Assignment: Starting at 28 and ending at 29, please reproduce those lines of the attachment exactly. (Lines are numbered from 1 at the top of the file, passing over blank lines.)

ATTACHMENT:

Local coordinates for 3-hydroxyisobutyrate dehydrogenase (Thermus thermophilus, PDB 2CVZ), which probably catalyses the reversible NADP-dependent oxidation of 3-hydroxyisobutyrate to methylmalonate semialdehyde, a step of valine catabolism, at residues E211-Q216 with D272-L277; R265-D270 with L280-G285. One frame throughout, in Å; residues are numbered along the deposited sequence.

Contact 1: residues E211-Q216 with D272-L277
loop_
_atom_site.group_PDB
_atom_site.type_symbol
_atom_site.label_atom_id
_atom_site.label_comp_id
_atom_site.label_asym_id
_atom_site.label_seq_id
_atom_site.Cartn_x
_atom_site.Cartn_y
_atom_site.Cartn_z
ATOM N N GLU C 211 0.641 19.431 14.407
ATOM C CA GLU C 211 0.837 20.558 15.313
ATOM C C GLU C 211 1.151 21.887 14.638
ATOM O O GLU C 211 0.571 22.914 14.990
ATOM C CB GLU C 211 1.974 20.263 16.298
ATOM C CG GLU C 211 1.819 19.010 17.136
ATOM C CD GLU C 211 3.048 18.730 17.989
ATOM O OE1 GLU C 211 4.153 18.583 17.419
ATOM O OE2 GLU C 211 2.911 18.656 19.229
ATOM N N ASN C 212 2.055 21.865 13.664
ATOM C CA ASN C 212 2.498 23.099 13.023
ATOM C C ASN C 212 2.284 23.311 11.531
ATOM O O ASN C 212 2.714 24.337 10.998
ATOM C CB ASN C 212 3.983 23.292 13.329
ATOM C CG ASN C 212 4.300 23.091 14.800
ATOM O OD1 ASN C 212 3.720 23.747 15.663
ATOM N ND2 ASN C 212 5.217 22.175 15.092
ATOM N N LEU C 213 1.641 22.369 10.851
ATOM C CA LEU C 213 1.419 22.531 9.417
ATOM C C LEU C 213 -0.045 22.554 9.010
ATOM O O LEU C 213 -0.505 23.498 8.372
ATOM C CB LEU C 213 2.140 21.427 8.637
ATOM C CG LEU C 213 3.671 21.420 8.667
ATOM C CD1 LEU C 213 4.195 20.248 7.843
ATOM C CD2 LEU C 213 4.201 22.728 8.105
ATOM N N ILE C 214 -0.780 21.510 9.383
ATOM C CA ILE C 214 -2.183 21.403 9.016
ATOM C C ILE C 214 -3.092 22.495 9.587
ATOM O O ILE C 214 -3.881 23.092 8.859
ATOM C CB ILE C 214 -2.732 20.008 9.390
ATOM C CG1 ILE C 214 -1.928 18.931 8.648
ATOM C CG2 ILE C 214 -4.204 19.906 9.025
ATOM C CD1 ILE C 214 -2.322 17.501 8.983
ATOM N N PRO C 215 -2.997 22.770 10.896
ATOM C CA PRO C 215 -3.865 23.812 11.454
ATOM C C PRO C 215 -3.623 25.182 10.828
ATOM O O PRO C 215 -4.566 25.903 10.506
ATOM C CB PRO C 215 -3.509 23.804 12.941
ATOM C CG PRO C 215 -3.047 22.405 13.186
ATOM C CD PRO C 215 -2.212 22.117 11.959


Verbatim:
ATOM O OD1 ASN C 212 3.720 23.747 15.663
ATOM N ND2 ASN C 212 5.217 22.175 15.092